A consortium of public safety lobbyists says lowering the speed limits on neighbourhood streets in B.C. to 30 km/h would save money and lives.
“There’s a lot of easy fixes that need to be made,” said local researcher Corey Burger, a member of the Greater Victoria Cycling Coalition. “It shouldn’t take a death to change laws, B.C. needs to be proactive.”
The recommendations were reviewed and considered by the City of Victoria, which dropped the limits on several thoroughfares to 40km/h.
Burger and the GVCC are part of The Road Safety Law Reform Group, which includes the B.C. Trial Lawyers Association, HUB Cycling, the BC Cycling Coalition and public health researchers, representing over 50,000 members. The group has a detailed list of evidence-based bylaws that would safen the roads for British Columbians.
Some the road rules in B.C. hardly make sense, he said, adding the province needs to modernize the B.C. Motor Vehicle Act.
Burger pointed to New Brunswick implementing Ellen’s Law this year, in which drivers passing cyclists must give at least a metre of space between their vehicles and the cyclist.
The rule came into effect following the death of Ellen Watters, 28, in December of 2016. Watters was a pro cyclist on the World Tour who died after she was struck by a car on a training ride in New Brunswick. The driver wasn’t charged.
Under the new law police can fine drivers $172 for driving too close.
In B.C., there is no such law, though the safe passing law does require some diligence on behalf of the driver. However, in 2017, it’s a simple rule that would saves lives and is easy to enforce.
“In England the police have a bicycle with a box behind the seat that measures the distance of a passing car,” said Burger, referencing the significant drop in incidents since West Midlands started enforcing safe overtaking. “If a passing car is within the allotted space.”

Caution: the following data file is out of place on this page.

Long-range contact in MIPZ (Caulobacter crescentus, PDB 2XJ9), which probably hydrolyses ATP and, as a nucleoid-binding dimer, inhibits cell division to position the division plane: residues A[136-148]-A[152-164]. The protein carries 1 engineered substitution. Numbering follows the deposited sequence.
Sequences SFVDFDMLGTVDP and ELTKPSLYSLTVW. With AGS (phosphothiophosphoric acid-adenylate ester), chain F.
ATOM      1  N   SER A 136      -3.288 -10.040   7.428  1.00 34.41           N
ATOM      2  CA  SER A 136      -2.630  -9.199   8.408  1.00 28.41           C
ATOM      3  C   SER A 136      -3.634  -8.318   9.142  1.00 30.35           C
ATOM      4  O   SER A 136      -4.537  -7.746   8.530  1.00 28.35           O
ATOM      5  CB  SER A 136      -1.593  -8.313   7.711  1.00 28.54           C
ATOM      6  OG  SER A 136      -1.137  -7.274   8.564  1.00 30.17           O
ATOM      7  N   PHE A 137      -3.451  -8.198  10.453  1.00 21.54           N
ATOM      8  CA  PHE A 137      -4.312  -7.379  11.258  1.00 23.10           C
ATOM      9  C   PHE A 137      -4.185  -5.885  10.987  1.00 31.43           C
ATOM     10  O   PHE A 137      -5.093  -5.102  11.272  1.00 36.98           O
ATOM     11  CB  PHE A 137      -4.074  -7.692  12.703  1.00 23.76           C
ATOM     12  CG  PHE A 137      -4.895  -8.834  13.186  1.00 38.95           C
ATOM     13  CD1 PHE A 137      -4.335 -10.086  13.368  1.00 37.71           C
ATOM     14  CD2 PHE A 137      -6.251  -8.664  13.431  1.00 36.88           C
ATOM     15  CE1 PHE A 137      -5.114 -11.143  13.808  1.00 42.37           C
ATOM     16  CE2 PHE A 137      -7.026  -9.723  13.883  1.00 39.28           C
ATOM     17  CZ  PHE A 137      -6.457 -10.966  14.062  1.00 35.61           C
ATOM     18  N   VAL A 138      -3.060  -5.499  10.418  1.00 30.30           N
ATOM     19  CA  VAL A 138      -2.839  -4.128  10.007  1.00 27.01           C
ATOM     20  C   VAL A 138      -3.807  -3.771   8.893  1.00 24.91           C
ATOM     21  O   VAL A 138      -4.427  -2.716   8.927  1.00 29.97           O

It gets worse. A driver who “doors” a cyclist is subject to a $81 fine and one demerit.
“In contrast, illegal dumping [in Saanich] can fetch you a $150 fine,” Burger quipped. “You get in more trouble if you cut down a tree.”
In Victoria, the new bike lanes mirror a trend in other cities that have also upgraded their cycling infrastructure. The bike lane network will be completed in just over a year and have met a nasty reaction from dissenting drivers. In light of that, Burger just points to the evidence.
“We know that people feel that driving quickly is safe,” Burger said. “Evidence says it isn’t. Incidents are going up, only up, it costs money for the medical system, it’s lost wages, and in some cases cyclists who are severely injured end up getting back in their car.”
Less incidents, therefore, will lead to less claims and prevent ICBC costs from rising, which they are and will, if the annual number of pedestrian and cycling incidents continue to increase.
If enacted, exceptions to the 30km/h default on neighbourhood streets would be specified with a sign on each block.
The recent census report showed Victoria leads the country in using sustainable modes to travel to work, with 6.6 per cent of residents in the CRD.
Most people want slower speeds in their neighbourhoods: in a 2013 survey by the Canadian Automobile Association, 94 per cent of respondents reported that speeding on residential streets was a serious threat to their personal safety.